Rural state and tribal court judges in the upper US Midwest offer an embodied alternative to prevailing understandings of “access to justice.” Owing to the high density of social acquaintanceship, coupled with the rise in unrepresented litigants and the impossibility of most proposed state access to justice initiatives, what ultimately makes a rural courtroom accessible to parties without counsel is the judge. I draw on over four years of ethnographic fieldwork and an interdisciplinary theoretical framework to illuminate the lived consequences and global implications of judges' responses, which can be read as grassroots-level creativity, as resistance, or simply as “getting by.”.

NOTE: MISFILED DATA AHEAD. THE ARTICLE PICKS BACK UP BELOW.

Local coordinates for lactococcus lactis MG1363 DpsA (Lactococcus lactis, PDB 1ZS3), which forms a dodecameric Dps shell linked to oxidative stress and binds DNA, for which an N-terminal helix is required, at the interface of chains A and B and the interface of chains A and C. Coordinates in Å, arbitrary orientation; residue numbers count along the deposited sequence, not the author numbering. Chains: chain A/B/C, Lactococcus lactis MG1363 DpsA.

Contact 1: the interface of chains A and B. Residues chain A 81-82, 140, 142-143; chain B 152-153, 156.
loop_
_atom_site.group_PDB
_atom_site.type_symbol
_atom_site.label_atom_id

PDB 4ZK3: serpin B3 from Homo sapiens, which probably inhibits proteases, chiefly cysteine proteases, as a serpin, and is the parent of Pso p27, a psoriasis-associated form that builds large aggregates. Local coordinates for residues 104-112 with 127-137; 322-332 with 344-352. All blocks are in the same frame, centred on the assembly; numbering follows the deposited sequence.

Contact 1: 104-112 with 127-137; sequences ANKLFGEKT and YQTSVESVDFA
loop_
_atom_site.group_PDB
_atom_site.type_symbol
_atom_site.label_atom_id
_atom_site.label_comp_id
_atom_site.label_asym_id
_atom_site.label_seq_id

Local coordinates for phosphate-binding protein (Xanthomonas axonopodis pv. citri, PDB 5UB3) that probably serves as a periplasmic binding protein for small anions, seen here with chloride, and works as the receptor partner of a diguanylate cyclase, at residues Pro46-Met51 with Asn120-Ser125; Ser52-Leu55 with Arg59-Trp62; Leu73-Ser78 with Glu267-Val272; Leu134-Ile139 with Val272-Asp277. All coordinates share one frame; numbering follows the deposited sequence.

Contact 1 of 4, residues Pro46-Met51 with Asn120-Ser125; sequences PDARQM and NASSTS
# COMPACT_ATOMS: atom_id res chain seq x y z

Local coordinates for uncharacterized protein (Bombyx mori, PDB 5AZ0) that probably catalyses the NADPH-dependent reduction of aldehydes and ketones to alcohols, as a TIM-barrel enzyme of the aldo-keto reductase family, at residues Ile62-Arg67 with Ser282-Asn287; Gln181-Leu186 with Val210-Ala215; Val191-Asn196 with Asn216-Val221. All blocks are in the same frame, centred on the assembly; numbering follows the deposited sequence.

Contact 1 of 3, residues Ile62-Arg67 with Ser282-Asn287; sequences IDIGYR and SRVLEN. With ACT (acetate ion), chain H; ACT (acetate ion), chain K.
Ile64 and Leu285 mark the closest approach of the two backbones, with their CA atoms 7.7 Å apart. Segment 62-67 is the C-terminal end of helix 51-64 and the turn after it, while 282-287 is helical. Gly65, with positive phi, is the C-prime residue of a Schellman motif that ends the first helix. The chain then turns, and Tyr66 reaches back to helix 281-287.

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My heartfelt thanks to the editors, anonymous reviewers, and Larry Nesper for their insightful and enthusiastic feedback on this manuscript. This article also benefitted greatly from collegial and expert engagement at the 2020 Law & Humanities Junior Scholars Workshop and the University of Minnesota Law School's Faculty Works in Progress forum. I am grateful for these stimulating conversations. Special thanks to Riaz Tejani and Robin West for discussing the paper and offering such compelling and even moving critiques. My thanks as well to Jon Bredeson for his indispensable research assistance. And finally, I am humbled by the profound generosity of the judges whose work I detail here. To be so by very different—and very busy—individuals is something I could never anticipate. I hope this manuscript helps shed light on their important commitments. This research is supported by the National Science Foundation's Law and Sciences Program (award #1729117). welcomed
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